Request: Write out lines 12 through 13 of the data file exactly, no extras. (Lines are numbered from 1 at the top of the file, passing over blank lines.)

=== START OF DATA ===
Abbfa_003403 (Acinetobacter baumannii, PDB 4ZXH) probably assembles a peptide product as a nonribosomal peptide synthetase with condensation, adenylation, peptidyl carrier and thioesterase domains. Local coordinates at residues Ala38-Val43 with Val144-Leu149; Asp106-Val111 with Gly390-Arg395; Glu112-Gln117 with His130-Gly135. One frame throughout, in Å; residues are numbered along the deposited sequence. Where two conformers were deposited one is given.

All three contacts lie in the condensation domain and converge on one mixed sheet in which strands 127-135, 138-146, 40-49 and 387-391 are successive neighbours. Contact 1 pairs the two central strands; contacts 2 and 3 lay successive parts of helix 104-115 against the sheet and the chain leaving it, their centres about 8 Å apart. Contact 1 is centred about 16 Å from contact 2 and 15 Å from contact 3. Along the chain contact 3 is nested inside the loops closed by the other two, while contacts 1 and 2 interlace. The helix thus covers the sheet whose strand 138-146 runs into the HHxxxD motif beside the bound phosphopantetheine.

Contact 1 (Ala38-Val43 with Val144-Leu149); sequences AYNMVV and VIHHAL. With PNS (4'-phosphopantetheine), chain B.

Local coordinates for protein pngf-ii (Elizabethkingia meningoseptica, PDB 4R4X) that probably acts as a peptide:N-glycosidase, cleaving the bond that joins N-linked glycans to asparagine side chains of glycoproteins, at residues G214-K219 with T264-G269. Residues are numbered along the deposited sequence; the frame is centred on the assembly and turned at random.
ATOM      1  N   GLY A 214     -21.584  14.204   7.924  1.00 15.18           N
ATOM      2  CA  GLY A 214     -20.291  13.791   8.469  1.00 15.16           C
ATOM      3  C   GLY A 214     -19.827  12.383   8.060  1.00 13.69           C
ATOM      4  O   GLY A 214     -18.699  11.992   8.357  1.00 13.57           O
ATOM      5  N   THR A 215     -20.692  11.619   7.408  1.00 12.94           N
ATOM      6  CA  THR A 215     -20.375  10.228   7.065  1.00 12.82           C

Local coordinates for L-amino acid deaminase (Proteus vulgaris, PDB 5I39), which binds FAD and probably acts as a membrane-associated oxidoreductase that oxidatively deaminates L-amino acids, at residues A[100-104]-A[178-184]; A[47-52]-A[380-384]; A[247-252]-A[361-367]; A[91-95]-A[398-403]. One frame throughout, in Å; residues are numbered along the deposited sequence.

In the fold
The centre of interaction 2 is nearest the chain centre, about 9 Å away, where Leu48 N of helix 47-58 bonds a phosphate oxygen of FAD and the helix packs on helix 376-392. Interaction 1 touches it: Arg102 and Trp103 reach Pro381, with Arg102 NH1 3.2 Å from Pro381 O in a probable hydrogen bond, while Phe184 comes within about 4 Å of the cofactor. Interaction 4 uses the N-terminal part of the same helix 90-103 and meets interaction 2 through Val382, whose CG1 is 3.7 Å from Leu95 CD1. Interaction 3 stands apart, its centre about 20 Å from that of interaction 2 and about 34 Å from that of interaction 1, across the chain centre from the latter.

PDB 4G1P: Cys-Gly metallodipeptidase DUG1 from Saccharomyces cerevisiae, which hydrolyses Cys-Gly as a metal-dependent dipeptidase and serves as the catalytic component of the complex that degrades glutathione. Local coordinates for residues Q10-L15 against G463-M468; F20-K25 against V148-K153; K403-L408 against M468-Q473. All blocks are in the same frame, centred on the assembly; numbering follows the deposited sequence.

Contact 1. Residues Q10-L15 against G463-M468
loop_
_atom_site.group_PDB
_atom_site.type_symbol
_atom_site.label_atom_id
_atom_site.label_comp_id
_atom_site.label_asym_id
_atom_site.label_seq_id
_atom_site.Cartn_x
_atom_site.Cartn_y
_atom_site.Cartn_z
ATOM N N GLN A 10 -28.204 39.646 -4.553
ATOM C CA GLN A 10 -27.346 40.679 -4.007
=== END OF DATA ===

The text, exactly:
In the fold
The centre of interaction 2 is nearest the chain centre, about 9 Å away, where Leu48 N of helix 47-58 bonds a phosphate oxygen of FAD and the helix packs on helix 376-392. Interaction 1 touches it: Arg102 and Trp103 reach Pro381, with Arg102 NH1 3.2 Å from Pro381 O in a probable hydrogen bond, while Phe184 comes within about 4 Å of the cofactor. Interaction 4 uses the N-terminal part of the same helix 90-103 and meets interaction 2 through Val382, whose CG1 is 3.7 Å from Leu95 CD1. Interaction 3 stands apart, its centre about 20 Å from that of interaction 2 and about 34 Å from that of interaction 1, across the chain centre from the latter.